Diatonic12 wrote: »
That emotional hit of happiness that hits you when eat without delay. What tools have you used to slow things down and keep your head engaged?
Diatonic12 wrote: »
You two. @Beautyofdreams @janvcooper
This is something I have been working on for 5 years. I am convinced now more than ever that immediate gratification hinders long term weight stability. I do know a few who come by delayed gratification naturally. I observe them like the elusive creatures they are. I am fascinated with their thought processes. I want what they're having - moderation. They instinctively know how to moderate themselves with all foods.
They don't fuss and fight over food. It doesn't consume their thoughts, ever. They simply live, move and enjoy all of their being without giving their food portions a second thought. They have food skill sets and subsets and natural abilities and I'm simply amazed. Finding permanent weight stability can be that elusive butterfly for those who've been fighting this battle for a long time.
It's doable. There will be days when you just have to sit with your portions and desire to take more than your share. It's the same way in the animal kingdom. The squeaky wheel always gets the grease and takes the lion's share. I am working on delayed gratification. I have some mentors and they fan the flames of my desire to maintain permanent weight stability.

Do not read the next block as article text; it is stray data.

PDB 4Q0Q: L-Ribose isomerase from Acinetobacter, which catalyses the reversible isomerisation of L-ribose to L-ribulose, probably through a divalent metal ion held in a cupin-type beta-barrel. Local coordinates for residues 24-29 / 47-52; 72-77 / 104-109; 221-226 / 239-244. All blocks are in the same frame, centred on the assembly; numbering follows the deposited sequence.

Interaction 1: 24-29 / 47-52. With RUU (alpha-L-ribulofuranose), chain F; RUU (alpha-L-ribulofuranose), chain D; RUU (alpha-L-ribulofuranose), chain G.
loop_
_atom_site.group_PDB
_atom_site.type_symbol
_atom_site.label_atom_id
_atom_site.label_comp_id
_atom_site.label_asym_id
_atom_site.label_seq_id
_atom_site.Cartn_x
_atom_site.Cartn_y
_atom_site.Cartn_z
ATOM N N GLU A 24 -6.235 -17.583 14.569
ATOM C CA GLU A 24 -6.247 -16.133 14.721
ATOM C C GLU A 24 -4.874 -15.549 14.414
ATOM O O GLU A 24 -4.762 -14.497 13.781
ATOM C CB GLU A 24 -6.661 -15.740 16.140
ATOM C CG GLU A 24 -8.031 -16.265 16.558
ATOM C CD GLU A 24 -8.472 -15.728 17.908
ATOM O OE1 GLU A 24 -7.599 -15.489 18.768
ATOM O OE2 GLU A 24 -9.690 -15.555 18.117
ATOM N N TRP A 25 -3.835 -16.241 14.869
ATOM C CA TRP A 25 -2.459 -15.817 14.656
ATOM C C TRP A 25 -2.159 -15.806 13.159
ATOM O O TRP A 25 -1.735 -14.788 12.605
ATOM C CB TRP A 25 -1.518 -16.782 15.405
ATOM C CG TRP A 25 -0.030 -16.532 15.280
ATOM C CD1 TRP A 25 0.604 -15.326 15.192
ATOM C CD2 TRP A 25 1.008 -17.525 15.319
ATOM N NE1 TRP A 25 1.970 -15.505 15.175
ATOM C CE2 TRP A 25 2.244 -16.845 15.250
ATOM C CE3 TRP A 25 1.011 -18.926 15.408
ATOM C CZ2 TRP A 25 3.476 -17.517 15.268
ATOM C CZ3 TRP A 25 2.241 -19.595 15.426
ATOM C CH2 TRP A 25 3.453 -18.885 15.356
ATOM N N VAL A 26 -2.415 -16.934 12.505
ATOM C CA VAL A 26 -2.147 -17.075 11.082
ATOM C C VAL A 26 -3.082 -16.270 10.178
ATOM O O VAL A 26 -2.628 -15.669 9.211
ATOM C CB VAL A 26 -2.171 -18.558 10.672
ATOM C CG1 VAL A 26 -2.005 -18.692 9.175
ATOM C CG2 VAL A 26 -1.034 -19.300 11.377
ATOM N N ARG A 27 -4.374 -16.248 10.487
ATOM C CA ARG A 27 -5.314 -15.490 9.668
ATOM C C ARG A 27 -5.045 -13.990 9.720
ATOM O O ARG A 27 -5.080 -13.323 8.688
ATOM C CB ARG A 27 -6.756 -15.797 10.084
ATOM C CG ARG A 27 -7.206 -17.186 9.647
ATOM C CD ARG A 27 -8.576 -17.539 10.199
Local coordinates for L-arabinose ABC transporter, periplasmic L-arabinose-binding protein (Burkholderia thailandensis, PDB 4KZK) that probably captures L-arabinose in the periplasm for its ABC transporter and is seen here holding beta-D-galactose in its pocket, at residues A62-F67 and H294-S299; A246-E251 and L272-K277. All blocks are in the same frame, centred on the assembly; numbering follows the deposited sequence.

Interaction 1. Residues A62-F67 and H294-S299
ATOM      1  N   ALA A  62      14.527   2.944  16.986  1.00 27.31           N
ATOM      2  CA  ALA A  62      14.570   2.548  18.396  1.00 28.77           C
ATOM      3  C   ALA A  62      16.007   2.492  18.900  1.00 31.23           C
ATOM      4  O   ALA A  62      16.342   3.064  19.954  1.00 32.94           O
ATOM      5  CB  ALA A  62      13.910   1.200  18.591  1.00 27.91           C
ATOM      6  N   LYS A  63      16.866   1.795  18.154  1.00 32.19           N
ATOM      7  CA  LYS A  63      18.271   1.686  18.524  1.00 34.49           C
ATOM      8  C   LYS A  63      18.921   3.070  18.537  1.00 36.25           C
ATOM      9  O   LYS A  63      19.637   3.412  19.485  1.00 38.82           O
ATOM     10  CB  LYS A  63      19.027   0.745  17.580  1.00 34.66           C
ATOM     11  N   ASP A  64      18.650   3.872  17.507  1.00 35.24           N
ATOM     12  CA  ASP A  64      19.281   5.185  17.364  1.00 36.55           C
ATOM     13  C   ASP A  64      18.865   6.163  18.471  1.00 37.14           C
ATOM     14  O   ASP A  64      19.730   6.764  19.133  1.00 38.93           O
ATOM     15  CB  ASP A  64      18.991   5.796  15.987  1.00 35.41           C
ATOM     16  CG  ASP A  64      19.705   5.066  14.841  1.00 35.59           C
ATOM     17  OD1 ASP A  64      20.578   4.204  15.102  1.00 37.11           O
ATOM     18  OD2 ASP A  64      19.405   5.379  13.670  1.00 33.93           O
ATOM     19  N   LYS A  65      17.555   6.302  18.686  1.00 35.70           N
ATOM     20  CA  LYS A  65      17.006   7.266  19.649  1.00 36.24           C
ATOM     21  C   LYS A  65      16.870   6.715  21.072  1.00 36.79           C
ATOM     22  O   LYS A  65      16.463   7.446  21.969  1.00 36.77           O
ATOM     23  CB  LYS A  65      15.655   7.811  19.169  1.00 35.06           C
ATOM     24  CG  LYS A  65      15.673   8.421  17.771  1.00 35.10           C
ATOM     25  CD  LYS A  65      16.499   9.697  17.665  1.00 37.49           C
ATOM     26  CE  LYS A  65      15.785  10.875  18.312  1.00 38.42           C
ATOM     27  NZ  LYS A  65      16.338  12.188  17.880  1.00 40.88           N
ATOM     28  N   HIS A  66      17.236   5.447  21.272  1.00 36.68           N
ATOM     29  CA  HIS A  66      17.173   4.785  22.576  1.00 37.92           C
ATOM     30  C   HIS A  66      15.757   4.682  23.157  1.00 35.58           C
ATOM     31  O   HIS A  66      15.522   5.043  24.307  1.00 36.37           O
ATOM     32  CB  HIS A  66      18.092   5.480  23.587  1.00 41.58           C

Ahhhh, there are those in high places and with whopping boatloads of money who can't find it either. Immediate gratification knows no boundaries. It takes and takes and takes until one day you draw your line in the sand and you rail against it. You choose by act of your will to fight against it taking another bite out of you. Come hail or high water you make your stand. You draw your line, make your mark and let nothing deter you. You get back UP on your feet and
These people are what cookie Rosenblum calls ‘natural eaters’ in her podcast called ‘weight loss made real’ Natural eaters have never had a weight problem. They eat when they’re a bit hungry and stop when they’re a bit full. They eat foods that treat them well.
They aren’t scared of hunger. They can say no (delay gratification) when they aren’t hungry.
It’s a brain based approach to weight loss and weight maintenance.
I’ve taken quite a lot from it. It may not appeal to mfp users because it shys away from counting calories (although I don’t see why you couldn’t incorporate the principles and count calories.) I think she’s worth a listen.
AnnPT77 wrote: »
At goal, I felt kind of stupid for not doing it sooner, especially given the big payoff. Reading that I have to be "in a peak state of performance" and have "an extreme delay of gratification" and that it will "require considerable effort" . . . that would make me feel tired before I even start. Stack that on top of all the blog-fog about how 80% of people regain (or whatever that big percent is), how calorie counting can't work, the importance of superfoods, the need for HIIT or other arcane intense exercise, the carb restrictions and fasting that are necessary, the hormones that will make my body try to defeat me, . . . and on and on and on? Sounds impossible. Why try?
PAV8888 wrote: »
@Diatonic12 .... I love your new kitty!!!
© 2021 MyFitnessPal, Inc.